Still more lazy thoughts from this one…

Reprise: Quiz Time, Part Deux

Because I’m lazy I wanted to have them all in one place, I’m pulling my earliest movie quiz posts from the old blog archive and placing them on my current. I’ll dust them off and add a bit of images and exposition to them, but the answers will remain the same. Besides, with the start of summer, this one from mid-July, 2009 was tailor-made for today.

para-Decorative-elements-divider5

snape-teaching

Movie blogger extraordinaire Dennis Cozzalio has come up with another of his wonderful movie quizzes. This one was entitled, ahem…

Professor Severus Snapes’ Sorcerer-tastic, Muggalicious Mid-Summer Movie Quiz.

Whew… The rules called for all submissions to be made in the post’s comment section (which I did), but I’ll copy it here. Without further delay, below are my answers.

1) Second-favorite Stanley Kubrick film.

spartacus-kirk-douglas-stanley-kubrick-movie-poster

» Spartacus — Dr. Strangelove or: How I Learned to Stop Worrying and Love the Bomb would be my first. What can I say? I love Kubrick’s work from the 60s.

2) Most significant/important/interesting trend in movies over the past decade, for good or evil.

» Remakes of good original films by talentless studio execs/producers.

3) Bronco Billy (Clint Eastwood) or Buffalo Bill Cody (Paul Newman)?

Bronco-Billy-1980

» Without a doubt, it is Bronco Billy. While I may enjoy viewing both, I love without hesitation this little gem. You won’t find me siding with an 80s film over one from the 70s, but with Clint in a saddle (and at the helm), with a six-shooter in hand, mashing up screwball comedy and the modern western, how can I not?

4) Best Film of 1949.

Twelve O'Clock High

» Twelve O’Clock High — see my guest post colleague’s classic review on why that is.

5) Joseph Tura (Jack Benny) or Oscar Jaffe (John Barrymore)?

» Joseph Tura (Jack Benny).

6) Has the hand-held shaky-cam directorial style become a visual cliché?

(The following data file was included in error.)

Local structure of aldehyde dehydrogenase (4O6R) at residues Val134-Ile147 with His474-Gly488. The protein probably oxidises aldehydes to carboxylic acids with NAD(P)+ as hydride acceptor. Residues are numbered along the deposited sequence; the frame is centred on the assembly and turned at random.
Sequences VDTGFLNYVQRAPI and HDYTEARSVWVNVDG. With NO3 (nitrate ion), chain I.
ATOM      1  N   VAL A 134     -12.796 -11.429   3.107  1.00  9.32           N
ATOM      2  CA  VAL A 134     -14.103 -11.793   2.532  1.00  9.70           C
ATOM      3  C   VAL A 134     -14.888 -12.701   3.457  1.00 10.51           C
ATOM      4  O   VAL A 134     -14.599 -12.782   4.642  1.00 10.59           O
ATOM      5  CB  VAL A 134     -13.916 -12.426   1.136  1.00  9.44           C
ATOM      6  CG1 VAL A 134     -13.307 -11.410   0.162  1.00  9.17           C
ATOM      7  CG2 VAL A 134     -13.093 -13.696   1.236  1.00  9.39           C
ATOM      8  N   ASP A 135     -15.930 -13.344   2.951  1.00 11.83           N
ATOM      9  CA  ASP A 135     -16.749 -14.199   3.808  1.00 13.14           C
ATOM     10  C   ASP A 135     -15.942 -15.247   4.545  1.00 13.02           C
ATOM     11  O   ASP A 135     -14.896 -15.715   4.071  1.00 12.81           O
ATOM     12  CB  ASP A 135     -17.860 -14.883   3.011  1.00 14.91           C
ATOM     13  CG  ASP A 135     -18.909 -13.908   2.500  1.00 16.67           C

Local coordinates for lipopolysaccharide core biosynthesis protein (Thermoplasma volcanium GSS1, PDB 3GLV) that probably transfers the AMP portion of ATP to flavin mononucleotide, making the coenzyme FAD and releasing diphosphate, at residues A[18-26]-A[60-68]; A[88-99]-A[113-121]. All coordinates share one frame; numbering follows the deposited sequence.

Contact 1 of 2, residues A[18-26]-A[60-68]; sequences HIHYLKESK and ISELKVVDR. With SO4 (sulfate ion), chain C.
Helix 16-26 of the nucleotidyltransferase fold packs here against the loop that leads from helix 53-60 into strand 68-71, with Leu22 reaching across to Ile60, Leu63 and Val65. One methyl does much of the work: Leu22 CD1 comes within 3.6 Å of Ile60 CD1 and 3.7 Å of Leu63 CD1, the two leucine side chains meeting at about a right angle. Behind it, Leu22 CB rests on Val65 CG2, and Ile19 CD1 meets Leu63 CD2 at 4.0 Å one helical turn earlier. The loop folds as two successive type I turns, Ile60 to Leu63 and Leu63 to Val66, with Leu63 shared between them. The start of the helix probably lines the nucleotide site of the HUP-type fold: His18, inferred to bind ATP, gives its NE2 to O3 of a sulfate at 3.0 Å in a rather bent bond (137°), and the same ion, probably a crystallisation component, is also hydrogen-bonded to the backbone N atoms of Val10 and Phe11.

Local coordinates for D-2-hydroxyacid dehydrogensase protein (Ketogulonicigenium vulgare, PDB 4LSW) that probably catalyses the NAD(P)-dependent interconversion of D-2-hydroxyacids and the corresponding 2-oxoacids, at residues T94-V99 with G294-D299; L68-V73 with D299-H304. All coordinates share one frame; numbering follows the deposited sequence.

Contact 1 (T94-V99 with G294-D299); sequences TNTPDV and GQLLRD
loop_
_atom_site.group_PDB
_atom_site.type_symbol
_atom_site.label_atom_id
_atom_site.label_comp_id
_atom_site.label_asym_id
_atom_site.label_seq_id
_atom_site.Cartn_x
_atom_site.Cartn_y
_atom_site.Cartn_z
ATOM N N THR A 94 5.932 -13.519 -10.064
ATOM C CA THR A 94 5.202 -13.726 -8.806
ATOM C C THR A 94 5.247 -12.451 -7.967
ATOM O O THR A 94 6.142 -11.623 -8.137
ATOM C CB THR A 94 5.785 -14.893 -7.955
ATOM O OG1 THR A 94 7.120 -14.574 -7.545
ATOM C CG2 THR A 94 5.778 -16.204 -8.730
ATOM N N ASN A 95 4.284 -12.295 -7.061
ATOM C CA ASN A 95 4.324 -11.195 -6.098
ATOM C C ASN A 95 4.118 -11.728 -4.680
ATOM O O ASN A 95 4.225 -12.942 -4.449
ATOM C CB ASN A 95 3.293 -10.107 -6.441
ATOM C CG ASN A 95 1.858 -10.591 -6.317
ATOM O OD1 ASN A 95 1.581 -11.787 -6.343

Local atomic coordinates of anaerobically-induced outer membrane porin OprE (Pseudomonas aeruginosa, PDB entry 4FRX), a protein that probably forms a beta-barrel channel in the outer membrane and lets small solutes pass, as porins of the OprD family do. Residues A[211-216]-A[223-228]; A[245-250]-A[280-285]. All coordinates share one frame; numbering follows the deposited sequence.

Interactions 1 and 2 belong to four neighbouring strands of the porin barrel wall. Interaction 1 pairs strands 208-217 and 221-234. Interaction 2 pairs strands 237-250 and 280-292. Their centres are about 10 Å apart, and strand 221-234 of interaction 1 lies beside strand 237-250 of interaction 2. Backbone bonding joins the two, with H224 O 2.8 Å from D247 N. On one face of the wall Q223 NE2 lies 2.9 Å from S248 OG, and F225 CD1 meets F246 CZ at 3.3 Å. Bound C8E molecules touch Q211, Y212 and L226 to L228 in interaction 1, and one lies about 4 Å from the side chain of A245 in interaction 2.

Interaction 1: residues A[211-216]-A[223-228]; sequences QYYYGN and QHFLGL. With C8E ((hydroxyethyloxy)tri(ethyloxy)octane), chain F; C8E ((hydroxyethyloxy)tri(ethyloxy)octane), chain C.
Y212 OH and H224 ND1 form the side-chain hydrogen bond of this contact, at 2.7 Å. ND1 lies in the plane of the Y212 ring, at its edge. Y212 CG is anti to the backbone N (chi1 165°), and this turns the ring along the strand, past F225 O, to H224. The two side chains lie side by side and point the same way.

» So much so (not the least of which, causing me motion sickness while sitting still!).

7) What was the first foreign-language film you ever saw?

Seven Samurai

» If I ignore the Japanese monster flicks (Godzilla, Mothra, etc.) from the 50s, it was Seven Samurai.

8) Charlie Chan (Warner Oland) or Mr. Moto (Peter Lorre)?

» Mr. Moto (Peter Lorre) — though, I pick him because I like Lorre. I’m not in the practice of accepting stereotypes as performance art, though.

9) Favorite World War II drama (1950-1970).

patton3

» Patton — years ago, I probably would have answered with The Bridge Over The River Kwai. But then I read more about the Burma-Siam Railroad and the veterans who survived internment and have quite a different view toward David Lean’s film, that changed.

10) Favorite animal movie star.

blackstallion

» The Black Stallion

11) Who or whatever is to blame, name an irresponsible moment in cinema.

» Michael Bay for Revenge of the Fallen – the use of stereotypes/language for the twin characters Skids and Mudflap.

12) Best Film of 1969.

» Either The Wild Bunch or Butch Cassidy and the Sundance Kid — two diametrically different takes on the changing times in the West on those outside of the law.

13) Name the last movie you saw theatrically, and also on DVD or Blu-ray.

» Theater: Harry Potter and the Half-Blood Prince DVD: Harry Potter and the Prisoner of Azkaban Blu-ray: Serenity

14) Second-favorite Robert Altman film.

Long-Goodbye_TF_jpg_627x1000_q85

» The Long Goodbye — MASH would be first.

15) What is your favorite independent outlet for reading about movies, either online or in print?

» IMDB

16) Who wins? Angela Mao or Meiko Kaji? (Thanks, Peter!)

Kaji.3

» Meiko Kaji

17) Mona Lisa Vito (Marisa Tomei) or Olive Neal (Jennifer Tilly)?

» Mona Lisa Vito (Marisa Tomei) — I don’t care what anyone says, I love her in that role.

18) Favorite movie that features a carnival setting or sequence.

CARNIVAL18

» Carnival of Souls

19) Best use of high-definition video on the big screen to date.

» Sin City

20) Favorite movie that is equal parts genre film and a deconstruction or consideration of that same genre.

unforgiven

» Unforgiven.

21) Best Film of 1979.

title all that jazz

» All That Jazz

22) Most realistic and/or sincere depiction of small-town life in the movies.

» I don’t feel qualified to judge as I’ve never lived in a small town, but ideally I’d like it to be It’s a Wonderful Life.

23) Best horror movie creature (non-giant division).

Alien

» Alien

24) Second-favorite Francis Ford Coppola film.

» The Godfather: Part II — I’ll cheat here by saying The Godfather: A Novel for Television aka Godfather Saga would be first.